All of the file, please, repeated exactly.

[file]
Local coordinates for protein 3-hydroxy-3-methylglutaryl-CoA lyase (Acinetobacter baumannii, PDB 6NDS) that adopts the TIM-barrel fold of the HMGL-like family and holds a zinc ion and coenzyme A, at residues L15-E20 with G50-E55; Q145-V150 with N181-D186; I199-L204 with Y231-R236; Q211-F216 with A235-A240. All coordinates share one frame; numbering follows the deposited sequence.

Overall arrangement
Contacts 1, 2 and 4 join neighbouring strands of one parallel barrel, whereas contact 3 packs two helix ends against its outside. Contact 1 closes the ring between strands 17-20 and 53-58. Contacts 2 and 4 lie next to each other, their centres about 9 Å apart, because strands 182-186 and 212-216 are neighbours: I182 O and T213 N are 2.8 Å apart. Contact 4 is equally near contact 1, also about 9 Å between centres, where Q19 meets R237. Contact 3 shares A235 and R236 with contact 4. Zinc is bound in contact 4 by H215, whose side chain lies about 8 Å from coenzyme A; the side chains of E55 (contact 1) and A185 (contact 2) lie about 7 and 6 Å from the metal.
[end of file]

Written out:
Local coordinates for protein 3-hydroxy-3-methylglutaryl-CoA lyase (Acinetobacter baumannii, PDB 6NDS) that adopts the TIM-barrel fold of the HMGL-like family and holds a zinc ion and coenzyme A, at residues L15-E20 with G50-E55; Q145-V150 with N181-D186; I199-L204 with Y231-R236; Q211-F216 with A235-A240. All coordinates share one frame; numbering follows the deposited sequence.

Overall arrangement
Contacts 1, 2 and 4 join neighbouring strands of one parallel barrel, whereas contact 3 packs two helix ends against its outside. Contact 1 closes the ring between strands 17-20 and 53-58. Contacts 2 and 4 lie next to each other, their centres about 9 Å apart, because strands 182-186 and 212-216 are neighbours: I182 O and T213 N are 2.8 Å apart. Contact 4 is equally near contact 1, also about 9 Å between centres, where Q19 meets R237. Contact 3 shares A235 and R236 with contact 4. Zinc is bound in contact 4 by H215, whose side chain lies about 8 Å from coenzyme A; the side chains of E55 (contact 1) and A185 (contact 2) lie about 7 and 6 Å from the metal.